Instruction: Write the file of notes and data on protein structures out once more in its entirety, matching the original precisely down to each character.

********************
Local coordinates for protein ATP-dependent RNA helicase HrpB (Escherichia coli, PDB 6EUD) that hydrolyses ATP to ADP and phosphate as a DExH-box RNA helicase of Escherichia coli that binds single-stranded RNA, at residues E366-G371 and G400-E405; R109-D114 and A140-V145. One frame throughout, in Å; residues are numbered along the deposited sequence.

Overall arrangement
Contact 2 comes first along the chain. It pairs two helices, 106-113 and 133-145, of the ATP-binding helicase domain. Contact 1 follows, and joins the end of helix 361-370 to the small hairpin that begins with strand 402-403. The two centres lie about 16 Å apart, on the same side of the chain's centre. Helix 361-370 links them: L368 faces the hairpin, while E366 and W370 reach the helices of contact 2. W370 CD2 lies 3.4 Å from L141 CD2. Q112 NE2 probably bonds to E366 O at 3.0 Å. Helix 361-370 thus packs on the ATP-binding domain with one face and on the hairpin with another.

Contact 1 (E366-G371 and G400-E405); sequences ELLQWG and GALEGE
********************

Local coordinates for protein ATP-dependent RNA helicase HrpB (Escherichia coli, PDB 6EUD) that hydrolyses ATP to ADP and phosphate as a DExH-box RNA helicase of Escherichia coli that binds single-stranded RNA, at residues E366-G371 and G400-E405; R109-D114 and A140-V145. One frame throughout, in Å; residues are numbered along the deposited sequence.

Overall arrangement
Contact 2 comes first along the chain. It pairs two helices, 106-113 and 133-145, of the ATP-binding helicase domain. Contact 1 follows, and joins the end of helix 361-370 to the small hairpin that begins with strand 402-403. The two centres lie about 16 Å apart, on the same side of the chain's centre. Helix 361-370 links them: L368 faces the hairpin, while E366 and W370 reach the helices of contact 2. W370 CD2 lies 3.4 Å from L141 CD2. Q112 NE2 probably bonds to E366 O at 3.0 Å. Helix 361-370 thus packs on the ATP-binding domain with one face and on the hairpin with another.

Contact 1 (E366-G371 and G400-E405); sequences ELLQWG and GALEGE